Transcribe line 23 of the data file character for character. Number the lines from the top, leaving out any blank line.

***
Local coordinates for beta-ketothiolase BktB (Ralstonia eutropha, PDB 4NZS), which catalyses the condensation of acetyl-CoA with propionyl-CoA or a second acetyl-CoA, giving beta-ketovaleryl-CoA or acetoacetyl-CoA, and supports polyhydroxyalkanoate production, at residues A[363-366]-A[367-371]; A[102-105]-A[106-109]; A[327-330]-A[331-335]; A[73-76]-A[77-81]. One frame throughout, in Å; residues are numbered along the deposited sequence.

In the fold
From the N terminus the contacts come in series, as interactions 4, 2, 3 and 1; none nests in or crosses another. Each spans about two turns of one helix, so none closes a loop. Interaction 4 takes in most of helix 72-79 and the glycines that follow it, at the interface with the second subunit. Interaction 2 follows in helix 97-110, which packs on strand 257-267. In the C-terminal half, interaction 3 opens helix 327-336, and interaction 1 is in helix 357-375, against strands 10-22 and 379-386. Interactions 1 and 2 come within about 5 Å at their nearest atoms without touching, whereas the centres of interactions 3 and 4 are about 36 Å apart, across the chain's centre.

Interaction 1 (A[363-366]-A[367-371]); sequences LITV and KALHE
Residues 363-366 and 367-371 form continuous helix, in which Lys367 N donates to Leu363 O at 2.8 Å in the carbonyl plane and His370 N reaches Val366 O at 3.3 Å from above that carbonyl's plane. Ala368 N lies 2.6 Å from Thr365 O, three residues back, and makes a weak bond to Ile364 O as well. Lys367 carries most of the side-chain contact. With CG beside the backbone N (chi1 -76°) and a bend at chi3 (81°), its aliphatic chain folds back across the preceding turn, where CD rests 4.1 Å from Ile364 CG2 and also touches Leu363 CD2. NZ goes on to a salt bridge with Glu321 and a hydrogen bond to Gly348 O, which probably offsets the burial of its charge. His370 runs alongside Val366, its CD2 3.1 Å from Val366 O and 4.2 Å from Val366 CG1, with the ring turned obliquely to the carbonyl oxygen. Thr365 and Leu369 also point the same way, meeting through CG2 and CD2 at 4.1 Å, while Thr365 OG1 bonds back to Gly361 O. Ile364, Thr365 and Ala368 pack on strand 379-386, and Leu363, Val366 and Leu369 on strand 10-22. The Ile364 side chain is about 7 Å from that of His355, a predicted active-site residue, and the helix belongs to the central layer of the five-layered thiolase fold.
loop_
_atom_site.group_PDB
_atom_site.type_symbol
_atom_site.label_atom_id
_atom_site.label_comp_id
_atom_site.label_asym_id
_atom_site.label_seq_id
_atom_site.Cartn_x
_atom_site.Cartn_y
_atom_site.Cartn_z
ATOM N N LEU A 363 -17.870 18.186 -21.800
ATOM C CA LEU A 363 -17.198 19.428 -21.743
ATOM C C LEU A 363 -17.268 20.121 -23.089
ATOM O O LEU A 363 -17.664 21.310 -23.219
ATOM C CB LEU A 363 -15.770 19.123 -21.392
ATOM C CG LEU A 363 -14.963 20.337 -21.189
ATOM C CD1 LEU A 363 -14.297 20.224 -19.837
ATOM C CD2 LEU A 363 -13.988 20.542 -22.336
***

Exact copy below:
ATOM C CD2 LEU A 363 -13.988 20.542 -22.336